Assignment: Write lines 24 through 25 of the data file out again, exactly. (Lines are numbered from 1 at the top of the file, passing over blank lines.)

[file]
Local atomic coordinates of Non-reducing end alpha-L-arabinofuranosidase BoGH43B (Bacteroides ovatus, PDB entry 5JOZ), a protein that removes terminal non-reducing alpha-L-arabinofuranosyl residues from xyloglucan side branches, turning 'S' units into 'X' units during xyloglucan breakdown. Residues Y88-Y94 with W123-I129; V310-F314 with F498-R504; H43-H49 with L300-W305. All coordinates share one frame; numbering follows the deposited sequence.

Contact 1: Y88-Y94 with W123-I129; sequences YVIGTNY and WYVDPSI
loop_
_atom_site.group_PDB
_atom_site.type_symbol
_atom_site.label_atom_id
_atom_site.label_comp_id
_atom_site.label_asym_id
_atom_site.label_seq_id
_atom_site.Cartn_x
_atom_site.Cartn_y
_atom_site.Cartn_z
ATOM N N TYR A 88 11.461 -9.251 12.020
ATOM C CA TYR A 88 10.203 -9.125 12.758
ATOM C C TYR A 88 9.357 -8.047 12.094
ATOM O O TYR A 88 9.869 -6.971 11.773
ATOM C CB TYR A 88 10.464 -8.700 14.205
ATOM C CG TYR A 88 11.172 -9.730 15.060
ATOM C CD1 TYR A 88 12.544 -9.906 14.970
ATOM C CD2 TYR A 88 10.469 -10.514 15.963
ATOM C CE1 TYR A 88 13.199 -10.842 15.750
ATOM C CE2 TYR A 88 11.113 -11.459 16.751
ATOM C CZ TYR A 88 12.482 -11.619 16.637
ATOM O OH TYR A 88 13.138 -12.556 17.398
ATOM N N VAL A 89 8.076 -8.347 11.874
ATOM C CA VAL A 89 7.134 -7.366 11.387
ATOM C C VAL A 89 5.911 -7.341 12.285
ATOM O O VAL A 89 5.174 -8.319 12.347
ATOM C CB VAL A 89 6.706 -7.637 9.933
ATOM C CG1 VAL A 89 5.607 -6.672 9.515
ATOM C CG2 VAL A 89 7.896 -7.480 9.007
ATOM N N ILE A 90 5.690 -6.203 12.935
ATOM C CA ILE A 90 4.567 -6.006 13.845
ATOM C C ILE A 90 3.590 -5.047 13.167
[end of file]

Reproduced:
ATOM O OH TYR A 88 13.138 -12.556 17.398
ATOM N N VAL A 89 8.076 -8.347 11.874